Target Practice

Wednesday, June 27, 2012

Well, we are over half-way through 2012.  How are those resolutions coming along?  Have you widdled your middle in time for bathing suit season?  Or learned a new language? Done your daily yoga? Read your Bible more? Paid off those student loans?

Let's face it, some resolutions are easier said than kept.  We've all made promises we couldn't keep, and by now it is quite common for diets to have slipped, habits to have returned, or disciplines to have been kicked to the curb.

As you may recall, I made a resolution as well - swearing off Target for 2012.  That's right!  No, not because I have something against them.  This isn't some boycott because of a social justice campaign I got talked into by listening to too much NPR or something.  And it's not because I didn't enjoy roaming the red aisles for shiny bargains that spoke to me with flattery and temptation - (You're right, cute pink shirt, you would look cute on me!  And you, scented candle for $4.99, you would look just splendid on my fireplace mantle!  I want you both!) in fact, it is the opposite.  I LOVED Target.  With a passion.  With my check book and all my heart.  With my time and energy and latte in hand.  With complete disregard for what was best for me or my family...or my time, energy, money, and passion.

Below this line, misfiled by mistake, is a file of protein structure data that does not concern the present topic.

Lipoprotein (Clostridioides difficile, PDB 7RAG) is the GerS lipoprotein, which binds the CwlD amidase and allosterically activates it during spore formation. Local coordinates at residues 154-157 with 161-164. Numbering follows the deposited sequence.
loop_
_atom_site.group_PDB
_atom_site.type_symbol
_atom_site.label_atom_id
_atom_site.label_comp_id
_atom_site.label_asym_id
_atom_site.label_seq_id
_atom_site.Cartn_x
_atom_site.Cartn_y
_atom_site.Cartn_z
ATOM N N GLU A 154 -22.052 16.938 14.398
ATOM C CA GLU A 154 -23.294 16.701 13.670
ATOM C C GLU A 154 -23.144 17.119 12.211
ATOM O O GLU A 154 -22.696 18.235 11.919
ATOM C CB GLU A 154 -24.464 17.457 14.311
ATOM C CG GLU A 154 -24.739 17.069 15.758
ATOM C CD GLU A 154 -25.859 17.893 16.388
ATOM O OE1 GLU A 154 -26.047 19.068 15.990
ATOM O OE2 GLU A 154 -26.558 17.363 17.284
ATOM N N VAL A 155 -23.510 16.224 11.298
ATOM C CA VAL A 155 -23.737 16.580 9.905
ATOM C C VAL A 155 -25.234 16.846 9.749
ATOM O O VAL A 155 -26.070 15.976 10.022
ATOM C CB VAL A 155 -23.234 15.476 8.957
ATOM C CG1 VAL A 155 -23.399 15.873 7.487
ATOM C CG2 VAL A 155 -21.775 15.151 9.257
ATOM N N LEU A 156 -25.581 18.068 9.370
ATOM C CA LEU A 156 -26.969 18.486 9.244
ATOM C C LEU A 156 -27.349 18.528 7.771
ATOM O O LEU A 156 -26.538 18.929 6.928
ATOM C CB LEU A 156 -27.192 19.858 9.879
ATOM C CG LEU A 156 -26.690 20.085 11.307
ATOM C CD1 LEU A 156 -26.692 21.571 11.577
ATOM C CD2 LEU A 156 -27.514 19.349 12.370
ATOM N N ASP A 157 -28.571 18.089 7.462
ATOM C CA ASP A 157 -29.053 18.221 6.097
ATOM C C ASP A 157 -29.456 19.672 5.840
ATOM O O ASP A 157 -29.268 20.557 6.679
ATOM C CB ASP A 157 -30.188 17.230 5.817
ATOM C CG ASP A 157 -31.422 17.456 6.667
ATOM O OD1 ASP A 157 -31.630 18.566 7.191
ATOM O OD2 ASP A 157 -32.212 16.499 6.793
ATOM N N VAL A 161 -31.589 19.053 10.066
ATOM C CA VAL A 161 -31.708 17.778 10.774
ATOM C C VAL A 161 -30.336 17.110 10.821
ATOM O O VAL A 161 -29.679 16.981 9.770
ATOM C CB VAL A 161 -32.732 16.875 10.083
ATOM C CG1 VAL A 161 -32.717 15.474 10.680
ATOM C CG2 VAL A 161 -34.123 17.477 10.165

C'mon already!  Even their ads are irresistibly adorable!
Welp...I'm still going strong.  Yep!  Proud to report that I haven't stepped foot in a Target since December 31, 2011.  Nor have I ordered anything from Target online, for those of you wondering if I've made some slippery loop holes in this plan of mine.  Nope.  I'm Target-free and over halfway through the year.  To be honest, I'm pretty surprised by myself.

I can't say it's been easy.  There have been times where it would have been much more convenient to stop by a Target simply due to location and time so that I could just "pick up a few things".  But, it's a slippery slope for me.  Too slippery.  Plus, I'm pretty accountable to writing this blog - so, I gotta admit that was some decent incentive for me.

So, what's the big deal?  So, I gave up shopping at a store, so what?